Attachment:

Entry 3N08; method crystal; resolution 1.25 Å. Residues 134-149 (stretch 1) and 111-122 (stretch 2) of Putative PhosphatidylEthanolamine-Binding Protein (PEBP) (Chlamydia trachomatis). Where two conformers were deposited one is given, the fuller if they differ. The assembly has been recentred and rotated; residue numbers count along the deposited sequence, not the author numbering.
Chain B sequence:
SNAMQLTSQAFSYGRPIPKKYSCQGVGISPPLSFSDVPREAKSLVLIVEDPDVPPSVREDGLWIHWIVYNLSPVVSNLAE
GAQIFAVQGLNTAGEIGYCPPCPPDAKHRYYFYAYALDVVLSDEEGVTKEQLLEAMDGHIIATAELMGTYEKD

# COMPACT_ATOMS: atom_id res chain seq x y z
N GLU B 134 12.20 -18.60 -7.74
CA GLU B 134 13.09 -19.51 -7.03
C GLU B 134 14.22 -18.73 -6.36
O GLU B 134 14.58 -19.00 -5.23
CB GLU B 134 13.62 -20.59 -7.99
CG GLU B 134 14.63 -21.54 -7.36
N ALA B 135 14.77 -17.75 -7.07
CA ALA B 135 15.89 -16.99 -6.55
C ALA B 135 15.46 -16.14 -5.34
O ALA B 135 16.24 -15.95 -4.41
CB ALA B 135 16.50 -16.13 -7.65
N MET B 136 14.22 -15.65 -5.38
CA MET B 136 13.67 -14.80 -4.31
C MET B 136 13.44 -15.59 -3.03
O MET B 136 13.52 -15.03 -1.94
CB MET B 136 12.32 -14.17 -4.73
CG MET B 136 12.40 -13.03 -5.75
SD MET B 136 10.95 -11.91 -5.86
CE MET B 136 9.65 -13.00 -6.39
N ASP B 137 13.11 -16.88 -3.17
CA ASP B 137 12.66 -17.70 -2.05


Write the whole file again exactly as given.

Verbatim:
Entry 3N08; method crystal; resolution 1.25 Å. Residues 134-149 (stretch 1) and 111-122 (stretch 2) of Putative PhosphatidylEthanolamine-Binding Protein (PEBP) (Chlamydia trachomatis). Where two conformers were deposited one is given, the fuller if they differ. The assembly has been recentred and rotated; residue numbers count along the deposited sequence, not the author numbering.
Chain B sequence:
SNAMQLTSQAFSYGRPIPKKYSCQGVGISPPLSFSDVPREAKSLVLIVEDPDVPPSVREDGLWIHWIVYNLSPVVSNLAE
GAQIFAVQGLNTAGEIGYCPPCPPDAKHRYYFYAYALDVVLSDEEGVTKEQLLEAMDGHIIATAELMGTYEKD

# COMPACT_ATOMS: atom_id res chain seq x y z
N GLU B 134 12.20 -18.60 -7.74
CA GLU B 134 13.09 -19.51 -7.03
C GLU B 134 14.22 -18.73 -6.36
O GLU B 134 14.58 -19.00 -5.23
CB GLU B 134 13.62 -20.59 -7.99
CG GLU B 134 14.63 -21.54 -7.36
N ALA B 135 14.77 -17.75 -7.07
CA ALA B 135 15.89 -16.99 -6.55
C ALA B 135 15.46 -16.14 -5.34
O ALA B 135 16.24 -15.95 -4.41
CB ALA B 135 16.50 -16.13 -7.65
N MET B 136 14.22 -15.65 -5.38
CA MET B 136 13.67 -14.80 -4.31
C MET B 136 13.44 -15.59 -3.03
O MET B 136 13.52 -15.03 -1.94
CB MET B 136 12.32 -14.17 -4.73
CG MET B 136 12.40 -13.03 -5.75
SD MET B 136 10.95 -11.91 -5.86
CE MET B 136 9.65 -13.00 -6.39
N ASP B 137 13.11 -16.88 -3.17
CA ASP B 137 12.66 -17.70 -2.05